HOUSTON, June 16 -- Energy prices continued to climb June 15 after new Federal Reserve Chairman Ben S. Bernanke told the Economic Club of Chicago that expectations for US consumer price growth are within historical ranges.
"In the short run, prices are likely to remain high in an environment of strong world economic growth and a limited ability to increase energy supplies. Moreover, prices are likely to be volatile in the near term, given the small margins of excess capacity to produce crude oil or natural gas that traditionally have buffered short-run shifts in supply and demand," said Bernanke.
However, he said, "In the long run, market forces will respond. The higher relative prices of energy will create incentives for businesses to create new, energy-saving technologies and for energy consumers to adopt them. The market for alternative fuels is growing rapidly and will help to shift consumption away from petroleum-based fuels. Government can contribute to these conservation efforts by working to create a regulatory environment that encourages the growth in energy supplies in a manner that is consistent with our nation's environmental and other objectives. Given the extraordinary resilience of the US economy, I am confident our nation will be up to this challenge."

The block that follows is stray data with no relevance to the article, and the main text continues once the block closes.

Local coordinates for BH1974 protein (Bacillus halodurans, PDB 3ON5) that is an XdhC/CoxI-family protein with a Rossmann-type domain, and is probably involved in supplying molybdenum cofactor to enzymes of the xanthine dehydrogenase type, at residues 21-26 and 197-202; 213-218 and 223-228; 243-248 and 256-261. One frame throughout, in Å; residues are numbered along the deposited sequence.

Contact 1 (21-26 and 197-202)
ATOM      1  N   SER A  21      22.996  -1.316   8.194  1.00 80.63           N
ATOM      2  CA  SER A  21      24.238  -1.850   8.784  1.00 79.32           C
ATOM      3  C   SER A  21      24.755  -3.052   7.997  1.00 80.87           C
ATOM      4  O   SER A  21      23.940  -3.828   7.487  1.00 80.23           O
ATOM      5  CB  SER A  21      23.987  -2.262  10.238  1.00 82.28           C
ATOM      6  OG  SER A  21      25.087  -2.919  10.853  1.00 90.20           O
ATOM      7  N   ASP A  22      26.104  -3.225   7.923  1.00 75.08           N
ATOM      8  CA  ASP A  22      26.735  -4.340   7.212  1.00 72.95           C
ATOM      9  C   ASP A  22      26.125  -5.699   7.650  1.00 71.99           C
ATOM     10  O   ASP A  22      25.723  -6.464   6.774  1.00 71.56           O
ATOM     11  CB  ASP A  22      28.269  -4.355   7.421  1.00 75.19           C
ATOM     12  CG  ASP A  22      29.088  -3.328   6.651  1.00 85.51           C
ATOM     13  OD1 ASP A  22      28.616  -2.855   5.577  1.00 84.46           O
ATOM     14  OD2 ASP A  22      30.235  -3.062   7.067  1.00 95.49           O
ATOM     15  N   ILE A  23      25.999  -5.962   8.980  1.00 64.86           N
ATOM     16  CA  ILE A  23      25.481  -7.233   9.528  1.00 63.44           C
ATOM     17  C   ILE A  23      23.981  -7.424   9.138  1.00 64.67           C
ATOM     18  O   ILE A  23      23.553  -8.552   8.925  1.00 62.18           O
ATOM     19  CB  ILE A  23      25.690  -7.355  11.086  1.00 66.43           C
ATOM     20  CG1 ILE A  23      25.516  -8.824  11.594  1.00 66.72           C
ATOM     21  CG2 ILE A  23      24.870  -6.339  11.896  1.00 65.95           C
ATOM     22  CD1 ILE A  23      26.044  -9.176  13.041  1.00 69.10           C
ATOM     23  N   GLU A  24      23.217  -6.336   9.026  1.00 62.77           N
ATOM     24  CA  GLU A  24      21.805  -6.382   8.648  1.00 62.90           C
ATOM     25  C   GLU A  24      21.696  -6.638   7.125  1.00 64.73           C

American Chemistry Council Pres. & CEO Jack N. Gerard said June 16 he is "intrigued" by Bernanke's comments on alternative energy. "Policymakers have called for doublingor even quadruplingthe nation's production of ethanol and hydrogen in order to reduce demand for other fuels," Gerhard said. "It is vital to recognize that ethanol and hydrogen as well as clean power generation, clean diesel, lightweight vehicles, and energy-efficient materials all require large amounts of natural gas. If members of Congress support these alternative and clean energies, then they must support access to new sources of natural gas supply."
The latest rise in energy prices was led by natural gas with the July contract escalating by 61.7¢ to $7.21/MMbtu June 15 on the New York Mercantile Exchange. That was triggered by an Energy Information Administration report of a smaller-than-expected injection of 77 bcf of gas into US underground storage in the week ended June 9 (OGJ Online, June 15, 2006). Above-average temperatures through most of the central and eastern states are expected to boost demand for cooling 20% above average through June 22, said analysts at Enerfax Daily.
The July contract for benchmark US light, sweet crudes rose by 36¢ to $69.50/bbl on NYMEX, while the August contract increased by 31¢ to $69.93/bbl. On the US spot market, West Texas Intermediate was up 36¢ to $69.50/bbl. Gasoline for July delivery increased 0.37¢ but was still essentially unchanged at $2.04/gal on NYMEX. Heating oil for the same month inched up by 0.1¢ but was virtually unchanged at $1.94/gal.
In London, the July IPE contract for North Sea Brent crude gained 45¢ to $67.43/bbl. The July gas oil contract was up by $5.25 to $618.75/tonne.
The average price for the Organization of Petroleum Exporting Countries' basket of 11 benchmark crudes increased by 44¢ to $63.10/bbl on June 15.
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